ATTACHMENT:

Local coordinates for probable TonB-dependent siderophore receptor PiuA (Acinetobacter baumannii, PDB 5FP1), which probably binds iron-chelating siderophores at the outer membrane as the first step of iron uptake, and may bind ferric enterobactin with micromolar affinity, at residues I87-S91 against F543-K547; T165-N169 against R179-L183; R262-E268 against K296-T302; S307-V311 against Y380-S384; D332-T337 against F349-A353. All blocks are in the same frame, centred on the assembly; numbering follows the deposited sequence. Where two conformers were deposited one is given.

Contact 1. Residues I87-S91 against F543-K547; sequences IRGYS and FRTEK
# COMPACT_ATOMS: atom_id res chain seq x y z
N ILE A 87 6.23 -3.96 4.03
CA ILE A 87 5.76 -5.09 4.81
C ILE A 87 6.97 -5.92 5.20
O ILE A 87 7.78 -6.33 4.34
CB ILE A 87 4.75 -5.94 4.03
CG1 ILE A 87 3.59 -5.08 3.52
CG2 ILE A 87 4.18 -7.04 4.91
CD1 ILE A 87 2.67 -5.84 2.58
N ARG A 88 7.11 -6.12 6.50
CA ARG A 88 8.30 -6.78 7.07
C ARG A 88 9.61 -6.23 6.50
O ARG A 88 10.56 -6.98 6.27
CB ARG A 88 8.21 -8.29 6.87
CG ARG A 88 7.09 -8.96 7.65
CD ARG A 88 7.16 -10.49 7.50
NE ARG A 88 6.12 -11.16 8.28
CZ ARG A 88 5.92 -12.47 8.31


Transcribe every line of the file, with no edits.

Local coordinates for probable TonB-dependent siderophore receptor PiuA (Acinetobacter baumannii, PDB 5FP1), which probably binds iron-chelating siderophores at the outer membrane as the first step of iron uptake, and may bind ferric enterobactin with micromolar affinity, at residues I87-S91 against F543-K547; T165-N169 against R179-L183; R262-E268 against K296-T302; S307-V311 against Y380-S384; D332-T337 against F349-A353. All blocks are in the same frame, centred on the assembly; numbering follows the deposited sequence. Where two conformers were deposited one is given.

Contact 1. Residues I87-S91 against F543-K547; sequences IRGYS and FRTEK
# COMPACT_ATOMS: atom_id res chain seq x y z
N ILE A 87 6.23 -3.96 4.03
CA ILE A 87 5.76 -5.09 4.81
C ILE A 87 6.97 -5.92 5.20
O ILE A 87 7.78 -6.33 4.34
CB ILE A 87 4.75 -5.94 4.03
CG1 ILE A 87 3.59 -5.08 3.52
CG2 ILE A 87 4.18 -7.04 4.91
CD1 ILE A 87 2.67 -5.84 2.58
N ARG A 88 7.11 -6.12 6.50
CA ARG A 88 8.30 -6.78 7.07
C ARG A 88 9.61 -6.23 6.50
O ARG A 88 10.56 -6.98 6.27
CB ARG A 88 8.21 -8.29 6.87
CG ARG A 88 7.09 -8.96 7.65
CD ARG A 88 7.16 -10.49 7.50
NE ARG A 88 6.12 -11.16 8.28
CZ ARG A 88 5.92 -12.47 8.31